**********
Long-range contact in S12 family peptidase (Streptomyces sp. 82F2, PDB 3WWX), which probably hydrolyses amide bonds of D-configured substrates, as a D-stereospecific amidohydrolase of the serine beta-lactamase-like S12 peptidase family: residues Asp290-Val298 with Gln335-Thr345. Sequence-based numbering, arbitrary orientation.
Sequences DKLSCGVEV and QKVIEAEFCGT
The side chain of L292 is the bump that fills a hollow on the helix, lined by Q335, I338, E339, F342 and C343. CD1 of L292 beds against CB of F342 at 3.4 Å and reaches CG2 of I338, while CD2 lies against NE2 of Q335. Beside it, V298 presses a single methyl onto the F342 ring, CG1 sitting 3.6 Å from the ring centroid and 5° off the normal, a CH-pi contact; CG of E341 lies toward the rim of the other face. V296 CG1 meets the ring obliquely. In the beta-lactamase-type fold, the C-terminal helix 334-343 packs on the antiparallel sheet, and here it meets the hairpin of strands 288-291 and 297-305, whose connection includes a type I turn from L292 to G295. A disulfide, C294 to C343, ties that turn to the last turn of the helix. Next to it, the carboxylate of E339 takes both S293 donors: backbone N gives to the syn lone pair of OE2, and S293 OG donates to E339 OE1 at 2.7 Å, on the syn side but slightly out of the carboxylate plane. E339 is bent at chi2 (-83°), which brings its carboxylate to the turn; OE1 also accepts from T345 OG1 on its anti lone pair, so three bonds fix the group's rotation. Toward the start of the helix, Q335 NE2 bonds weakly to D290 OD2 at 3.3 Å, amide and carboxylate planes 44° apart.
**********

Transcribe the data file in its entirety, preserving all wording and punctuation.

Long-range contact in S12 family peptidase (Streptomyces sp. 82F2, PDB 3WWX), which probably hydrolyses amide bonds of D-configured substrates, as a D-stereospecific amidohydrolase of the serine beta-lactamase-like S12 peptidase family: residues Asp290-Val298 with Gln335-Thr345. Sequence-based numbering, arbitrary orientation.
Sequences DKLSCGVEV and QKVIEAEFCGT
The side chain of L292 is the bump that fills a hollow on the helix, lined by Q335, I338, E339, F342 and C343. CD1 of L292 beds against CB of F342 at 3.4 Å and reaches CG2 of I338, while CD2 lies against NE2 of Q335. Beside it, V298 presses a single methyl onto the F342 ring, CG1 sitting 3.6 Å from the ring centroid and 5° off the normal, a CH-pi contact; CG of E341 lies toward the rim of the other face. V296 CG1 meets the ring obliquely. In the beta-lactamase-type fold, the C-terminal helix 334-343 packs on the antiparallel sheet, and here it meets the hairpin of strands 288-291 and 297-305, whose connection includes a type I turn from L292 to G295. A disulfide, C294 to C343, ties that turn to the last turn of the helix. Next to it, the carboxylate of E339 takes both S293 donors: backbone N gives to the syn lone pair of OE2, and S293 OG donates to E339 OE1 at 2.7 Å, on the syn side but slightly out of the carboxylate plane. E339 is bent at chi2 (-83°), which brings its carboxylate to the turn; OE1 also accepts from T345 OG1 on its anti lone pair, so three bonds fix the group's rotation. Toward the start of the helix, Q335 NE2 bonds weakly to D290 OD2 at 3.3 Å, amide and carboxylate planes 44° apart.